Thursday, September 01, 2005

 

Dann forces Petro's to reverse himself

Gotta love Sen. Marc Dann.

After Petro offered up a pathetic explanation of why he didn't pursue the SEC's allegations of trading and brokerage irregularities at BWC for two-and-a-half years ("I was only BWC's lawyer blah, blah, blah . . .), Dann provided Jim & Co. with a refresher course on the AG's duties and rights under the Ohio Revised Code. Dann also demanded that Petro release documents to show what (if any) investigation Petro made into the BWC allegations.

At first, Petro tried to stare down Dann but with increasing public attention to the matter and increasing pressure from his supporters and other Republicans, guess who blinked first?
Ohio Attorney General Jim Petro reversed course and said yesterday that his office will investigate a federal agency’s allegations of investment problems at the Ohio Bureau of Workers’ Compensation.

In an interview Tuesday night, Mr. Petro stuck to the stance he took last year that the U.S. Securities and Exchange Commission’s suspicions about “possible abuse” in the bureau’s payments to three brokerages were unfounded.

But under pressure from state Sen. Marc Dann (D., Warren) to produce records that would prove that Mr. Petro’s office investigated the SEC’s concerns last year, Mr. Petro said he decided later Tuesday night to relaunch his office’s investigation of the bureau.

. . .

He said he now questions the guidance and cooperation bureau officials gave his then-chief counsel, Elizabeth Smith.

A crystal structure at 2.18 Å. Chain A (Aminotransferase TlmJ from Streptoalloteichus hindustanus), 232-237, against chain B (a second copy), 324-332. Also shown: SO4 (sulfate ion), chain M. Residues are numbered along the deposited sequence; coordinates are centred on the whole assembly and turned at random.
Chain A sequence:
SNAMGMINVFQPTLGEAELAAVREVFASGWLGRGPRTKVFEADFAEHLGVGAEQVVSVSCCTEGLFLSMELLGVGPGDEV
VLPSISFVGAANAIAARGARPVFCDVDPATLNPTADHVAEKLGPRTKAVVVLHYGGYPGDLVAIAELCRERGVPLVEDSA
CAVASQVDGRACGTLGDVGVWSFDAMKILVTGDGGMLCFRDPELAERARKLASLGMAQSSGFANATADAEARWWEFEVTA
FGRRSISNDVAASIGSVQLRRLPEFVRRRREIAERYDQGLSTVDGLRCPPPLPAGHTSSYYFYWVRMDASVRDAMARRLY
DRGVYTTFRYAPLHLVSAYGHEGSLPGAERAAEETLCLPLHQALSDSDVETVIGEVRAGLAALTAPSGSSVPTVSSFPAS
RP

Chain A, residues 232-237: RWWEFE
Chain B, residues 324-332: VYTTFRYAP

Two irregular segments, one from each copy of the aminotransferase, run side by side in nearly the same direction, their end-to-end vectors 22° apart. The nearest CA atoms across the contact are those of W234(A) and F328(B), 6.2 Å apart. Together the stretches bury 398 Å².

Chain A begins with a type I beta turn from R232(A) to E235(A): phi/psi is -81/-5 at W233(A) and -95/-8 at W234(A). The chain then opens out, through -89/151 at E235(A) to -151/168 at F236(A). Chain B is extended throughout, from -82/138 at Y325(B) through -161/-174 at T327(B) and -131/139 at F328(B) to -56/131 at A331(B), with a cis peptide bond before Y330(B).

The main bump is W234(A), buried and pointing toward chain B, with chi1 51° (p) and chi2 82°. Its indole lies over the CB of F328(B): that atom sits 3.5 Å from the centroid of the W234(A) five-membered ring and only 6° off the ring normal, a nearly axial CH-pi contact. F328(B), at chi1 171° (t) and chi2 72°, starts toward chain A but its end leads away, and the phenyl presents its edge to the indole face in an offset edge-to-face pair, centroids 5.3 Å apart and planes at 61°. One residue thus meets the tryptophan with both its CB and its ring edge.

“At that point in 2004, there was no reason to doubt their truthfulness,” Mr. Petro said.

“On reflection, in 2005, there were incidents that occurred that caused us to think maybe they weren’t as entirely as accurate in their portrayal — and we were their lawyers — as I would like, so we’re going back to it,” he said.
It's important to remember what happened. The SEC - not exactly a hotbed of leftwing hysteria - supplied Petro with information that appeared to show that BWC officials had "abused their discretion." ("Abuse of discretion" is a polite way of saying BWC officials looked the other way while the brokers they had on contract looted the agency.)

What did Petro do? He chose to diss the SEC officials, who are the federal investment cops, and side with operatives and political bretheren at BWC without doing one iota of independent investigation. (We have this mental image of Petro playing Senor Wences and Terry Gasper his head in a box: "S'all right?" "S'all right!").

More than one political career has been destroyed by such a miscalculation.

We would also like to note that we have a technical disagreement about how some of the timeline to this story has been reported. Petro has implied that he got involved in this issue in 2004, and many newspaper articles (including the one above) keep allowing Petro to get away with this.

The idea that Petro didn't know of the SEC inquiries until 2004 is simply not credible. Documents show that the SEC contact BWC officials in writing in November 2002. That letter also indicates that the SEC also had telephone conversations with BWC officials even earlier.

As we understand it, a formal contact from an attorney with SEC, in any form, should have automatically triggered notice being given to the BWC's chief legal officer, John Annarino, not to mention then-Administrator, Jim Conrad. The AG's office also maintains a Workers (sic) Compensation Section that "provides legal counsel and representation to the administrator of the Ohio Bureau of Workers' Compensation."

Between Conrad and Annarino, one of them would have been compelled to notify the AG's WC Section of the SEC inquiries when they occurred. If they didn't, there better had been a good reason why. And with Annarino still on the job, we'd like to see the press corps vigorously pursue the issue of was informed and when.

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